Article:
As we approach the one-year anniversary of GamerGate, I’d like to talk about the things I’ve learned from this important movement.
1. Do not talk about GamerGate
We’ve been taught at a young age to not talk about taboo topics like politics or religion, and you can add GamerGate to that list. You can try to argue all you want to your gamer friends about how GamerGate is about ethics and not about harassment, but it will simply lead to a dead end.
Your friends will most likely dismiss your sources as unreliable as they claim that they have reliable sources on their side, while showing you various studies proving that you are wrong on GamerGate and that it is indeed all about harassment. To counter their argument, you would have to show them that the entire mainstream media is corrupt and that the study is flawed.
Before you can convince them, your friends will dismiss you as a crazy conspiracy theory person. As they pretend to listen to your reasoning, they think to themselves, “There is no way that the media all lie about this one topic. There is no way that what I’ve been taught to think in school for over ten years is wrong. There is no way that the rest of the world is wrong. This person I’m talking to has to be crazy.”
Talking about GamerGate outside of GamerGate circles brings you no benefit. At best, you’ll agree to disagree. At worst, you’ll commit social suicide. Personally, I was fired from a job hours after I was hired because I was having a casual conversation with my boss about GamerGate and it ticked him off that I wrote controversial articles online anonymously about the movement. Sadly, another person from Australia was also fired for associating himself publicly with GamerGate.
Lesson learned: don’t talk about GamerGate.
2. Mainstream media outlets cannot be trusted
The biggest social issue in modern America is whites killing black people. Politicians have to apologize for saying “all lives matter” instead of #BlackLivesMatter. Movement supporters argue that black lives have been neglected for too long by “society.” I’m not going to get into this discussion. What I’m interested in is how everything started to begin with. Are white people suddenly targeting black folks for whatever reason, or is the media selectively reporting every white on black murder to stroke racial discontent, thus increasing their ratings?
The truth is, the rate of whites killing blacks has remained steady for over twenty years. The rate is consistent with the rate of blacks killing whites in that there has been no notable increase or decrease in numbers. If there is no spike in the rate of whites killing blacks, what is everyone going on about?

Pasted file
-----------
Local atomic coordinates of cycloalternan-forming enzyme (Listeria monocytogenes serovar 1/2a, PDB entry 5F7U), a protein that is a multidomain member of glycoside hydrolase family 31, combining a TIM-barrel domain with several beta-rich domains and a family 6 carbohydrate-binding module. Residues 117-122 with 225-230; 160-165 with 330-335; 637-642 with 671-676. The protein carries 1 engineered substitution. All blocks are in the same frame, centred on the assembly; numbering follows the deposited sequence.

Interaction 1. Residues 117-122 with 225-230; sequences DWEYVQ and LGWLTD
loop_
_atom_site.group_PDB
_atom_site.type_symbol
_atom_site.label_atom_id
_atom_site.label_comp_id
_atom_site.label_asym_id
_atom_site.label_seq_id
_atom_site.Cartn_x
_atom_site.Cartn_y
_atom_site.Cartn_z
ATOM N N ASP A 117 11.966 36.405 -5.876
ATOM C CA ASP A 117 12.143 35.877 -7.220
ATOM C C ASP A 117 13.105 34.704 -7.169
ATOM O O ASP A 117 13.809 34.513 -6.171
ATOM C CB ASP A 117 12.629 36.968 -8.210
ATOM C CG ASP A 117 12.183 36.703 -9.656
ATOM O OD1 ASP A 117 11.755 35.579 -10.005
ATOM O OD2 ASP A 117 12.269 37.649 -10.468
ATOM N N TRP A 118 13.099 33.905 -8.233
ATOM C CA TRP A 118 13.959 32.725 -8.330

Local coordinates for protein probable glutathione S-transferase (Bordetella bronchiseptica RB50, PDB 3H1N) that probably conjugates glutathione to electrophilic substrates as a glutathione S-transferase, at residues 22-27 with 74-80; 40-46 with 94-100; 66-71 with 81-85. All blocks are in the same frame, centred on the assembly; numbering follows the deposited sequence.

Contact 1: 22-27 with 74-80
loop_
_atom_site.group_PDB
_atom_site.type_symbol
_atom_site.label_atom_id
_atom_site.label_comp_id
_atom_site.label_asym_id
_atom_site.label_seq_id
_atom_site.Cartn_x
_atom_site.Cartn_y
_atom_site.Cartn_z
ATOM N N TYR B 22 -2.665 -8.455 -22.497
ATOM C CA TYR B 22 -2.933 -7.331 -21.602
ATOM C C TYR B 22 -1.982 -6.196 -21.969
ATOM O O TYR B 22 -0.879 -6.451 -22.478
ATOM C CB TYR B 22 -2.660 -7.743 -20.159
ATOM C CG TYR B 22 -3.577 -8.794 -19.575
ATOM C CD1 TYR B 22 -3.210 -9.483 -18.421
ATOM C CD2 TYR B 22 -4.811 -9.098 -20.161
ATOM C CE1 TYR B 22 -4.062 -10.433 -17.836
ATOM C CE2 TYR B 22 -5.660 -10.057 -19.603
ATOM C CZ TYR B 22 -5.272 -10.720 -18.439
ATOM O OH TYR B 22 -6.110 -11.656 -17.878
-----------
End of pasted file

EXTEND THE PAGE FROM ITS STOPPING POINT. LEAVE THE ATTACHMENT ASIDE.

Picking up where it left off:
It looks like the media is over-reporting whites killing blacks because the first time they did it with Trayvon Martin, they managed to cause a national outrage. It has become a recipe for success and so every time a black man is killed by a white man, it will always be reported on more heavily than other types of murders. No one cares about blacks killing whites, so the media doesn’t report on it.
Imagine that you are an average black person who doesn’t know how the media actually operates behind the scenes. How would you feel if every day you saw news stories of yet another black person murdered by whites? You would think that something is wrong with this world, when in reality it’s just the media pulling strings in order to cause outrage and increase their ratings.
The media have the power to influence and shape society and yet all they care about is money. When the movie Jaws came out, people were too scared to go to the beach, even though the odds of an individual going for a swim and being attacked by a shark are almost infinitesimal. What people see first on TV tends to stick with them.
The media attempted to do the same with GamerGate, except gamers fought back. The media chose the narrative of harassment because they figured that it was the best way to get clicks and attention to their stories. ABC straight up admitted that they reported GamerGate the way they did to maximize ratings.
GamerGate taught me that the media is a business and as a business, their primary objective is to make as much money as possible by doing whatever it takes, and that includes inciting half the country into violent racial conflicts or intentionally defaming a movement about ethics in journalism.
3. Wikipedia is biased
I thought that I could still use Wikipedia to learn about other subjects before I discovered why the site’s GamerGate article is heavily biased and how Wikipedia edits articles. In short, they edit articles using sources they consider to be “reliable.” As long as the website has a reliable reputation, every word in the article is treated as if was fact. And whatever they consider to be “reliable” doesn’t matter as long as the article supports the agenda that they are trying to push through.
When I saw that the editors consider Buzzfeed to be a reliable source, I was done with Wikipedia.